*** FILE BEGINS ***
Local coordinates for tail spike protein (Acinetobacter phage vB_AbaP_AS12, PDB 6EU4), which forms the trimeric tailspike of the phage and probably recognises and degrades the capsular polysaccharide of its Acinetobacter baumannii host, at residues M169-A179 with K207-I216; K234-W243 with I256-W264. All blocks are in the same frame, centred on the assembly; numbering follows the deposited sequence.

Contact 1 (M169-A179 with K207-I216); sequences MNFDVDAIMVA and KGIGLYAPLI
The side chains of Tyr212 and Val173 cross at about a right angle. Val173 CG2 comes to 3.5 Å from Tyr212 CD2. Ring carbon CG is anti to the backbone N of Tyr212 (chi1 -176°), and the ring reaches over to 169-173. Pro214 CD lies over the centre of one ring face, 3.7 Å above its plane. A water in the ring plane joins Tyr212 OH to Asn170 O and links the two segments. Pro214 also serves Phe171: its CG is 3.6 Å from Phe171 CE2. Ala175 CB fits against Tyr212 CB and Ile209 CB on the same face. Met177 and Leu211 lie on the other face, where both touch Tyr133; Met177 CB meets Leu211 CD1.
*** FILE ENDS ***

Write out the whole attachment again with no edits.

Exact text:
Local coordinates for tail spike protein (Acinetobacter phage vB_AbaP_AS12, PDB 6EU4), which forms the trimeric tailspike of the phage and probably recognises and degrades the capsular polysaccharide of its Acinetobacter baumannii host, at residues M169-A179 with K207-I216; K234-W243 with I256-W264. All blocks are in the same frame, centred on the assembly; numbering follows the deposited sequence.

Contact 1 (M169-A179 with K207-I216); sequences MNFDVDAIMVA and KGIGLYAPLI
The side chains of Tyr212 and Val173 cross at about a right angle. Val173 CG2 comes to 3.5 Å from Tyr212 CD2. Ring carbon CG is anti to the backbone N of Tyr212 (chi1 -176°), and the ring reaches over to 169-173. Pro214 CD lies over the centre of one ring face, 3.7 Å above its plane. A water in the ring plane joins Tyr212 OH to Asn170 O and links the two segments. Pro214 also serves Phe171: its CG is 3.6 Å from Phe171 CE2. Ala175 CB fits against Tyr212 CB and Ile209 CB on the same face. Met177 and Leu211 lie on the other face, where both touch Tyr133; Met177 CB meets Leu211 CD1.